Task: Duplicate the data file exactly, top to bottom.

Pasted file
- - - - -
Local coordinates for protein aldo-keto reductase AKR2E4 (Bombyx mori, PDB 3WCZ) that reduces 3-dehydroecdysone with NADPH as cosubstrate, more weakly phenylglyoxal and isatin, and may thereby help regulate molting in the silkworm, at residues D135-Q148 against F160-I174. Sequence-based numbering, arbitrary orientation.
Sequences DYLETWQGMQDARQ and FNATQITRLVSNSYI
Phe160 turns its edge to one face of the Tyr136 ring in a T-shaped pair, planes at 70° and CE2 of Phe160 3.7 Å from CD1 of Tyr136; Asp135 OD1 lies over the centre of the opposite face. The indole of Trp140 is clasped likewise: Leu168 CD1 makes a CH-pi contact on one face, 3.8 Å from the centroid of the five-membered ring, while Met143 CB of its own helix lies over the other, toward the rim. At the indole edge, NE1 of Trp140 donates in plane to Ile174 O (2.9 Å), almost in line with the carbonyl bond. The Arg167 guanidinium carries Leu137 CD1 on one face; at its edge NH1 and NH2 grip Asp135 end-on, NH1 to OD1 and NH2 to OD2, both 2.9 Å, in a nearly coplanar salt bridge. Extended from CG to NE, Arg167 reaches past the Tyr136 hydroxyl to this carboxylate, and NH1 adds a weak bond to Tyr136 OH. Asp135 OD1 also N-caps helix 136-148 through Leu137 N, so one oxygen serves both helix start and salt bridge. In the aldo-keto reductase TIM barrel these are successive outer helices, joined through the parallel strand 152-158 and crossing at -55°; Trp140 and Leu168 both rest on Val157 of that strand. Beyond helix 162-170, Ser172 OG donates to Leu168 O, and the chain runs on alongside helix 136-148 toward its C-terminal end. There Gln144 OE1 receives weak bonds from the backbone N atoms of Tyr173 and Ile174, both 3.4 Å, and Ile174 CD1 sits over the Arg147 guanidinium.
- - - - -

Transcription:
Local coordinates for protein aldo-keto reductase AKR2E4 (Bombyx mori, PDB 3WCZ) that reduces 3-dehydroecdysone with NADPH as cosubstrate, more weakly phenylglyoxal and isatin, and may thereby help regulate molting in the silkworm, at residues D135-Q148 against F160-I174. Sequence-based numbering, arbitrary orientation.
Sequences DYLETWQGMQDARQ and FNATQITRLVSNSYI
Phe160 turns its edge to one face of the Tyr136 ring in a T-shaped pair, planes at 70° and CE2 of Phe160 3.7 Å from CD1 of Tyr136; Asp135 OD1 lies over the centre of the opposite face. The indole of Trp140 is clasped likewise: Leu168 CD1 makes a CH-pi contact on one face, 3.8 Å from the centroid of the five-membered ring, while Met143 CB of its own helix lies over the other, toward the rim. At the indole edge, NE1 of Trp140 donates in plane to Ile174 O (2.9 Å), almost in line with the carbonyl bond. The Arg167 guanidinium carries Leu137 CD1 on one face; at its edge NH1 and NH2 grip Asp135 end-on, NH1 to OD1 and NH2 to OD2, both 2.9 Å, in a nearly coplanar salt bridge. Extended from CG to NE, Arg167 reaches past the Tyr136 hydroxyl to this carboxylate, and NH1 adds a weak bond to Tyr136 OH. Asp135 OD1 also N-caps helix 136-148 through Leu137 N, so one oxygen serves both helix start and salt bridge. In the aldo-keto reductase TIM barrel these are successive outer helices, joined through the parallel strand 152-158 and crossing at -55°; Trp140 and Leu168 both rest on Val157 of that strand. Beyond helix 162-170, Ser172 OG donates to Leu168 O, and the chain runs on alongside helix 136-148 toward its C-terminal end. There Gln144 OE1 receives weak bonds from the backbone N atoms of Tyr173 and Ile174, both 3.4 Å, and Ile174 CD1 sits over the Arg147 guanidinium.